[ MORE: West Ham 3-2 Liverpool | Coutinho’s slick free kick ]

Carvalho is 23 now, and has been linked with loads of big name clubs from Manchester United to Chelsea, Arsenal to PSG.

His new buyout clause is said to be as high as $53 million, and Carvalho hopes his commitment calms his supporters.

“Sportinguistas, I say to you that I am very happy with the deal which I signed up to 2020 and that you will have total effort on my part to be champions.”

Sporting is tied with Benfica atop the Portuguese table, second on goal differential. The club leads third-place Porto by six points, and is still alive in the Europa League. Bayer Leverkusen is up next.

Klinsmann hints at Euro-heavy roster for World Cup qualifiers

FOXBORO, MA - SEPTEMBER 08:  Danny Williams #14 of the United States looks on before an international friendly against Brazil at Gillette Stadium on September 8, 2015 in Foxboro, Massachusetts.  (Photo by Billie Weiss/Getty Images)
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If your favorite Major League Soccer players don’t make the cut for Jurgen Klinsmann’s next roster, don’t think you won’t see them in the red, white and blue this summer.

[ JPW: What’s the best XI for USMNT’s World Cup qualifiers? ]

Perhaps it’ll be different for the players who were a part of January camp — stars Lee Nguyen and Steve Birnbaum chief among them — but Klinsmann says the late start of the MLS season can affect fitness for the critical qualifiers home and away to Guatemala.

That means there’s a better chance to see in-form Championship midfielder Danny Williams (above) or Pachuca’s Omar Gonzalez then, say, Orlando City’s Brek Shea or Real Salt Lake’s Kyle Beckerman.

From USSoccer.com:

“We are basically looking all over the place. We monitor all the players in Europe. We monitor all the players in Mexico, and obviously we can’t wait until MLS starts as well. It’s really kind of crucial that we see everybody getting in the best shape possible, everybody getting into a rhythm and making statements.

“Then you say, ‘Is the roster you see at the end of March the same one as Copa America?’ Probably not. The end of March comes early for MLS players. The European players are in the full swing, and also Mexican players because they started already a month ago with Liga MX. So we’ll be monitoring everyone.”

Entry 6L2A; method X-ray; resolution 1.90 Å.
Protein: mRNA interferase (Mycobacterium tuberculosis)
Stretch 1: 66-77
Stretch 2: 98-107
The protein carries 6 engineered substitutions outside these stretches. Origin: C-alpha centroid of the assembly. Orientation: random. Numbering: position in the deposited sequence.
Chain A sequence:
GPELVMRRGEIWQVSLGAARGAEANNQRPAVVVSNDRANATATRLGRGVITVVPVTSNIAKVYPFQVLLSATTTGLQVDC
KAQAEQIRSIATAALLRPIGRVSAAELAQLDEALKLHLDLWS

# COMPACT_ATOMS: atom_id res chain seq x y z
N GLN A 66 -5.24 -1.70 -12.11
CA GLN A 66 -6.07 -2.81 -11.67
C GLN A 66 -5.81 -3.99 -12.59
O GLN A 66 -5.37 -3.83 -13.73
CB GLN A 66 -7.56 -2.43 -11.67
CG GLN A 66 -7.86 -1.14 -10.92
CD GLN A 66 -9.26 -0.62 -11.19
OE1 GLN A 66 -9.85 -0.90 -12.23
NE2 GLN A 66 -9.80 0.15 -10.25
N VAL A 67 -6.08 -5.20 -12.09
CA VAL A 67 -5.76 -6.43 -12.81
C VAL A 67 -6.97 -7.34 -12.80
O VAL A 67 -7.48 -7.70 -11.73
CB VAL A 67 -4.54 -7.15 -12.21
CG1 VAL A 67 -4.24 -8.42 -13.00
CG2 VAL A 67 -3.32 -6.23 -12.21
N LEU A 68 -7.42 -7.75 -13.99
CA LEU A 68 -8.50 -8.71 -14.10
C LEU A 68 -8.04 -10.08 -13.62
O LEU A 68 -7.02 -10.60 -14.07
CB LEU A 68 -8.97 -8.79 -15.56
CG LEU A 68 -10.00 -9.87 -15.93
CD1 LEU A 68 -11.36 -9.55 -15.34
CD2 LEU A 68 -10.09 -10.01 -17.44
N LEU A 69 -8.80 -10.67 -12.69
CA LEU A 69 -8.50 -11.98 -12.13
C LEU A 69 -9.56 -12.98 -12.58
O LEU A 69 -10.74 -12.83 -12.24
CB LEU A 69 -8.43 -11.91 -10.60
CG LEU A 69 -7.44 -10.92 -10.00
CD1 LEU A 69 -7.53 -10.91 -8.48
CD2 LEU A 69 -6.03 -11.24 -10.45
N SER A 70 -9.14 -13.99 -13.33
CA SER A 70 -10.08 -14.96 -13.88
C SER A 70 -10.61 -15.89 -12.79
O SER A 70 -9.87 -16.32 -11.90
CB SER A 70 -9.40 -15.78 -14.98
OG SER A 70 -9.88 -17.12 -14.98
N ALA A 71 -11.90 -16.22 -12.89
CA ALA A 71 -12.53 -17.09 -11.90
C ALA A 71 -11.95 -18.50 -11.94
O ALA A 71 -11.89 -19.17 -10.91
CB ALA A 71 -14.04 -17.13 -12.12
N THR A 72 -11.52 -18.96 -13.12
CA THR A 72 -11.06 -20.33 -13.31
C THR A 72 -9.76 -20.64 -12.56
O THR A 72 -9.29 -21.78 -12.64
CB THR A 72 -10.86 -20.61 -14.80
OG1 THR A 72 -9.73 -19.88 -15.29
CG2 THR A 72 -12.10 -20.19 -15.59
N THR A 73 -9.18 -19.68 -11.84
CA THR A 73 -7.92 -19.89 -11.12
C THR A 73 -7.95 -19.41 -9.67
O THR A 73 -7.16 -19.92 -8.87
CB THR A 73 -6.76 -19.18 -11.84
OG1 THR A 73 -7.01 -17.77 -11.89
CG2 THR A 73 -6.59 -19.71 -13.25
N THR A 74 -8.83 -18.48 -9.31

We’ve already covered the obstacle that is the CONCACAF-CONMEBOL Olympic qualifying playoff occurring at the same time as the Guatemala matches, but this is still good news for players in England, Germany and other European locales seeking caps in March.

Klopp on struggling Benteke: “He wants to score and we need him to score”

LONDON, ENGLAND - FEBRUARY 09:  Christian Benteke of Liverpool reacts as he foiled by goalkeeper Darren Randolph of West Ham United during the Emirates FA Cup Fourth Round Replay match between West Ham United and Liverpool at Boleyn Ground on February 9, 2016 in London, England.  (Photo by Clive Rose/Getty Images)
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Jurgen Klopp had his appendix removed this weekend, but it’s doubtful he’s feeling as sore as his big Belgian striker.

Christian Benteke had the opportunity to put himself in the good graces of Liverpool fans with a number of decent chances in Tuesday’s FA Cup loss to West Ham, but couldn’t get the job done.

[ MORE: Match recap | Watch Coutinho’s slick free kick ]

In one case, Benteke put himself in a prime spot only to lash his shot wide of the post. Instead, he’s now at 11 appearances without a goal (despite ripping nine shots against the Irons).

From the BBC:

“I don’t believe in the easy goal. He has to carry on like this. It’s not the nicest moment in his career but he has to work hard. He wants to score and we need him to score. We will work on it in the days, weeks and months.”

Klopp maintained that Liverpool was “the better team” on the night — counterpart Slaven Bilic disagreed — despite conceding a pair of very similar looking goals.

The game could’ve avoided extra time through Benteke’s boots and body, but he couldn’t find his finish again.

The 25-year-old has seen his goal production drop by nearly half since joining from Aston Villa in the summer, and it’s sure to return… just maybe not under Klopp.